Is it time to increase the gas/fuel tax?
Immediately! And have that Lame Duck president do it. He’s got nothing to lose.
Everytime we don’t do it, the gas price goes up anyway, and the oil companies get the profit. (Full disclosure: I’m an oil-company retiree, and I get some of those profits).
Business can deduct the tax, cab drivers, traveling salesmen. Tax diesel, too, so we don’t start making markets, moving the problem around.
This solution is so perfect it can’t possibly happen.
yes definately! in the uk we pay around 80 percent tax on petrol,(currently ?4.00/$6.00 per gallon)and it makes us think about using our cars less.i know people have the right to use their cars whenever they want,but we have to start thinking about reducing global pollution.the only unfair thing is that it hits the less well off people more.
Yes! Keep the money here are home rather than sending it over-seas, it’s good for the environment, it will us help move us away from a fossil fuel economy (which we will have to do one of these days anyway), raise money to rebuild our infrastructure, create new high-speed trains. Thank you Click and Clack for taking a stand on the issue!
Vote here at Change.org to show support for this cause.
Gas tax is an unfair tax to low income people and families.
Yes! The arguments in favor for the 50 cent gas tax in today’s show were all good. The usual argument against taxes is that when people have less money to spend, salespeople and restaurant workers and others will lose income, default on their mortgages, the economy will tank, etc. But if all the gas tax money is spent on “stimulus”, that offsets it. (But maybe it would be even better to borrow the money for the stimulus now and pay it back later with a gas tax starting next fall?) Here’s one more argument in favor: the gas tax has a built-in “sunset” in the sense that as we replace gas-fueled vehicles with new transportation, the hit on our pocketbooks goes down even if the tax is never repealed. [I also posted this comment to the “Show” forum as dboone2 was starting this thread here – sorry for any etiquette breach.]
I agree, but not having sufficient public transportation is also unfair to low income people and families. Having roads in poor repair increases car maintenance costs and shorten cars’ lives, and that’s even more unfair to low income people and families. Decaying infrastructure leads to missed days of work due to congestion caused by unplanned road and bridge closures or accidents. Medical bills are increased by respiratory problems caused by poor air quality and accidents caused by poor road conditions. Safe and fuel efficient vehicles are priced at the high end, and this won’t change without some mix of regulations and incentives. These are all unfair to low income people and families. If the gas tax is spent to fix infrastructure and build public transportation and support affordable fuel-efficient vehicles, it’s a net reduction in unfairness.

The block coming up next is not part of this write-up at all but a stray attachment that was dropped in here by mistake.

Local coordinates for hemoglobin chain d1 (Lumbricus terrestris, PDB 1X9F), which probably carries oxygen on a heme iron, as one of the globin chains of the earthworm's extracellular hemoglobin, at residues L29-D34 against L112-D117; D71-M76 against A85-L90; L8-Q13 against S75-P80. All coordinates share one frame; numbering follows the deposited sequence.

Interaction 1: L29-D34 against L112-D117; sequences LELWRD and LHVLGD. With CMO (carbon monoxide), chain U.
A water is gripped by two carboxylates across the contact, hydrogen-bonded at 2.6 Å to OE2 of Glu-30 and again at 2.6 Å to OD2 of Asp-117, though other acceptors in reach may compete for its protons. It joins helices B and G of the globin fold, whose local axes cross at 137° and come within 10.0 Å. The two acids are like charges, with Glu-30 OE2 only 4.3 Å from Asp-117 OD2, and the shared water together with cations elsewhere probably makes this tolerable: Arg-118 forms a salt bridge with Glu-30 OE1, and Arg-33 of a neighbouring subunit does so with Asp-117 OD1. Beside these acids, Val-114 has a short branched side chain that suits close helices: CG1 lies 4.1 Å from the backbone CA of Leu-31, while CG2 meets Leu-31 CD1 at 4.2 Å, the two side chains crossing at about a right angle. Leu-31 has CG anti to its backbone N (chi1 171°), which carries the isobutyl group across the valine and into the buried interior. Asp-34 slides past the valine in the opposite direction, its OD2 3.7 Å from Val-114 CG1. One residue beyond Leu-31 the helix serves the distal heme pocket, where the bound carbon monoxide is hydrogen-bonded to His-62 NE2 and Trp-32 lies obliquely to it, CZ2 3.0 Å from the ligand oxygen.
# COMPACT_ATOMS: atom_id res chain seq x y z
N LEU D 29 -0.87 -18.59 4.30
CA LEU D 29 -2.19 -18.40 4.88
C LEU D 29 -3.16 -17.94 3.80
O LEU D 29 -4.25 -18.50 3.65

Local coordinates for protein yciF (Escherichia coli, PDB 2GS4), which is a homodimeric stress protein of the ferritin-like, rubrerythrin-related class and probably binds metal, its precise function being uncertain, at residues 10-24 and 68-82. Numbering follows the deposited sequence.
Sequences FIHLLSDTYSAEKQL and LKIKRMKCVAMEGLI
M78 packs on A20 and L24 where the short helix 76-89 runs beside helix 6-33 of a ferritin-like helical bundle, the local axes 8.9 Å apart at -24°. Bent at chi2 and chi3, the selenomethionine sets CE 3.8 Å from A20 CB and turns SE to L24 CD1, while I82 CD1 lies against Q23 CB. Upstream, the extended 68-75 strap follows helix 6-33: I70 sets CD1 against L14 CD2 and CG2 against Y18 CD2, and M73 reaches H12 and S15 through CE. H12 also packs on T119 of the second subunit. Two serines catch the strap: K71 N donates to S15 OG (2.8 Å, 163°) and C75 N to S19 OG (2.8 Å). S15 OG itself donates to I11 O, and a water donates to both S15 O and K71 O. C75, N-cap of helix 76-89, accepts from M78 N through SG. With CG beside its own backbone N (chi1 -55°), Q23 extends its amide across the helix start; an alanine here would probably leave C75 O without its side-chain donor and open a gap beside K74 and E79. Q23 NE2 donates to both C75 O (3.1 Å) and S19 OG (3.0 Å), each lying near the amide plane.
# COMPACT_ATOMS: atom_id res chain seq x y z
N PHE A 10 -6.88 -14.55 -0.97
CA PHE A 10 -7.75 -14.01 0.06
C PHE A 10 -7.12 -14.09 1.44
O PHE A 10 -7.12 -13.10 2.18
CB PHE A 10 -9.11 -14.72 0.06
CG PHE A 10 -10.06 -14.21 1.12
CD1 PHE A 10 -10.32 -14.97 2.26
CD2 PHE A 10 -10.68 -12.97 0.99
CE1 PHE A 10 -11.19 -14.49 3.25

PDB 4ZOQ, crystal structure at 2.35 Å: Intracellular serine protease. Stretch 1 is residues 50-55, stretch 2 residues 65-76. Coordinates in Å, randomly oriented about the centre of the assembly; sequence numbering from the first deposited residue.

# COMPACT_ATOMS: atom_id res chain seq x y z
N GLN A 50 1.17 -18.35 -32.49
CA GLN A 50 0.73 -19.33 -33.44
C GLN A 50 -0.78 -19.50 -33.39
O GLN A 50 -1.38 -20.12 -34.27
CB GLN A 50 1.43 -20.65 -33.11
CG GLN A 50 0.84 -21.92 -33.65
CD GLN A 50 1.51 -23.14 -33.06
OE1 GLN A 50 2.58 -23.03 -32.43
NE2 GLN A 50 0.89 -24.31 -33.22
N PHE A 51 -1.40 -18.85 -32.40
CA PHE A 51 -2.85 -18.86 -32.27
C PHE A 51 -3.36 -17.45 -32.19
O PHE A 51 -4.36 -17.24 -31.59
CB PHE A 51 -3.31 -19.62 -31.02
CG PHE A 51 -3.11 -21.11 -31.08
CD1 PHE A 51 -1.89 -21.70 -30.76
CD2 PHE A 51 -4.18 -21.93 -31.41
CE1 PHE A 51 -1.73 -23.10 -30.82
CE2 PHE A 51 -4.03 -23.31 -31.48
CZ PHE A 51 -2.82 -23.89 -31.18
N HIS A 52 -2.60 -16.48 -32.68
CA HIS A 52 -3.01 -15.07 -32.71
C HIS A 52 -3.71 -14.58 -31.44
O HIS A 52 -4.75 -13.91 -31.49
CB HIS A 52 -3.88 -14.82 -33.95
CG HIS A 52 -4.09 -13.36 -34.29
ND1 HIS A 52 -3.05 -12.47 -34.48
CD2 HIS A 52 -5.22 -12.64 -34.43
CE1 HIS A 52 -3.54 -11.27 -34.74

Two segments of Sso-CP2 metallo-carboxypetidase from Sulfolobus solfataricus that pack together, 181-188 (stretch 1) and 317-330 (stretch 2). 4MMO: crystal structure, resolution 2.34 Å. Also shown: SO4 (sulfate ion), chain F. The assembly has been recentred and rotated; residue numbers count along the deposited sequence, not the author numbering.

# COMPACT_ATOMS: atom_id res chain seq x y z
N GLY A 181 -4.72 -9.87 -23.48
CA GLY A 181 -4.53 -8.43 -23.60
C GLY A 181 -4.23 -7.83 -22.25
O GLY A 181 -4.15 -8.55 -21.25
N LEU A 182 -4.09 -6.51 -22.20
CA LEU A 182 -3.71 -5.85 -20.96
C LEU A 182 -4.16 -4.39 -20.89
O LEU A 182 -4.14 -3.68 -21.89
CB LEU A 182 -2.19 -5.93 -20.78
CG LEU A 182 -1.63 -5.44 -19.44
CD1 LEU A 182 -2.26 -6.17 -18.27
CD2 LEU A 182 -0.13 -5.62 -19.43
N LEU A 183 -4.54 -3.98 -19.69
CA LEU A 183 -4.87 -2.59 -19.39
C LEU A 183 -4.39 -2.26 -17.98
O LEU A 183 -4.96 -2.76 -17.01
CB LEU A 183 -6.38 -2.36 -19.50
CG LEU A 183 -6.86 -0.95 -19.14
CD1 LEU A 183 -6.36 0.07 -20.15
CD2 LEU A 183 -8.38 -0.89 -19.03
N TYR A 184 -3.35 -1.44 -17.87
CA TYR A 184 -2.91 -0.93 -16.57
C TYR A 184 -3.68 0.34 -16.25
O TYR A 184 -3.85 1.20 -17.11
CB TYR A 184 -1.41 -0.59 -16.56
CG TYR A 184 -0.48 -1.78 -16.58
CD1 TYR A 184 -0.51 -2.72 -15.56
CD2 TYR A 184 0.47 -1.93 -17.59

Perhaps we could reduce admin costs by just skipping the tax and mandating that we all just write a large check every week and send it directly to a financial institution or auto company. One of the financial institutions we just sent $20 billion of our tax money to just issued $22 billion in bonus checks!
Yeah, I know, you’re going to say the gas tax goes to build, maintain, and repair highways. Right. And the states use it to cover deficits. Anyone whos’ worked with a “general fund” system of appropriations isn;t fooled by the ploy that it’ll go for roads. It’s a true shell game.
Pardon my skeptacism. First let’s stop the porkbarreling, stop the handouts to poorly run businesses, and stop the appropriations to special interest groups. If we are then not wallowing in surplus (we would be) then I’ll support a gas tax hike.
Yes definitely!! Right on. Do a gas tax to solve the problem!!
A significant increase on the gas tax would help stabilize energy prices. When nearly all of the cost of fuel is tied to the price of a barrel of oil, we are completely at the mercy of OPEC, Putin and Chavez. Mass transit projects and alternative fuel technologies cannot get off the ground before being slammed by a drop in prices. Just ask the biofuels folks now.
If they are taxed and don’t receive a benefit in some other form, sure. But low income people also make choices.